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The and keyword is used for combining multiple media features together, as well as combining media features with media types. A basic media query, a single media feature with the implied all media type, could look like this:. If, however, you wanted this to apply only if the display is in landscape, you could use an and operator to chain the media features together.
Now the above media query will only return true if the viewport is px wide or wider and the display is in landscape. If, however, you only wanted this to apply if the display in question was of the media type TV, you could chain these features with a media type using an and operator. Now, the above media query will only apply if the media type is TV, the viewport is px wide or wider, and the display is in landscape.
When using a comma-separated list of media queries, if any of the media queries returns true, the styles or style sheets get applied. Each media query in a comma-separated list is treated as an individual query, and any operator applied to one media query does not affect the others. This means the comma-separated media queries can target different media features, types, and states.
For instance, if you wanted to apply a set of styles if the viewing device either had a minimum width of px or was a handheld in landscape, you could write the following:. The not keyword applies to the whole media query and returns true if the media query would otherwise return false such as monochrome on a color display or a screen width of px with a min-width: px feature query. A not will only negate the media query it is applied to and not to every media query if present in a comma-separated list of media queries.
The not keyword cannot be used to negate an individual feature query, only an entire media query. Media queries are case insensitive. Media queries involving unknown media types are always false. If you use a media feature without specifying a value, the expression resolves to true if the feature's value is non-zero.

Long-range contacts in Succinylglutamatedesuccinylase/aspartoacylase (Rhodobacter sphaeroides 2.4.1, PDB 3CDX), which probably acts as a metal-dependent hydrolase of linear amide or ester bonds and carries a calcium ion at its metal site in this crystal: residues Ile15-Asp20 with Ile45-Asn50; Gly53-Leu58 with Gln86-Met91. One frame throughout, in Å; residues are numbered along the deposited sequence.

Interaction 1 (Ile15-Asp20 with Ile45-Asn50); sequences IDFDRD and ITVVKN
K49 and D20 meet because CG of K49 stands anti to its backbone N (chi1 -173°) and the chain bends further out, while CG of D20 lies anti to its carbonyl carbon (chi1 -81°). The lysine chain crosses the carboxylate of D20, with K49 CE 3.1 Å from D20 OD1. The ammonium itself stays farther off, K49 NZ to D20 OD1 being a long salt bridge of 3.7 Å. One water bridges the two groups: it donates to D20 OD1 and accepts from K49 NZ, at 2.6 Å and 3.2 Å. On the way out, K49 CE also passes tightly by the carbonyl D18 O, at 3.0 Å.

Indicates the number of bits per color component of the output device. If the device is not a color device, this value is zero. Describes the aspect ratio of the targeted display area of the output device. This represents the ratio of horizontal pixels first term to vertical pixels second term. The following selects a special style sheet to use for when the display area is at least as wide as it is high.
This selects the style when the aspect ratio is either or greater. In other words, these styles will only be applied when the viewing area is square or landscape. Describes the aspect ratio of the output device. Describes the height of the output device meaning the entire screen or page, rather than just the rendering area, such as the document window. To apply a style sheet to a document when displayed on a screen that is less than pixels long, you can use this:.
Describes the width of the output device meaning the entire screen or page, rather than just the rendering area, such as the document window. To apply a style sheet to a document when displayed on a screen that is less than pixels wide, you can use this:. Determines whether the output device is a grid device or a bitmap device.
If the device is grid-based such as a TTY terminal or a phone display with only one font , the value is 1. Otherwise it is zero. The height media feature describes the height of the output device's rendering surface such as the height of the viewport or of the page box on a printer.
If the device isn't monochrome, the device's value is 0. Indicates the resolution pixel density of the output device. The resolution may be specified in either dots per inch dpi or dots per centimeter dpcm. The width media feature describes the width of the rendering surface of the output device such as the width of the document window, or the width of the page box on a printer.
If you want to specify a style sheet for handheld devices, or screen devices with a width greater than 20em, you can use this query:. This query specifies a style sheet that is usable when the viewport is between and pixels wide:. Mozilla offers several Gecko-specific media features.
Some of these may be proposed as official media features. If the device allows images to appear in menus, this is 1; otherwise, the value is 0. This corresponds to the :-moz-system-metric mac-graphite-theme CSS pseudo-class. If the user is using Maemo with the original theme, this is 1; if it's using the newer Fremantle theme, this is 0. This corresponds to the :-moz-system-metric maemo-classic CSS pseudo-class.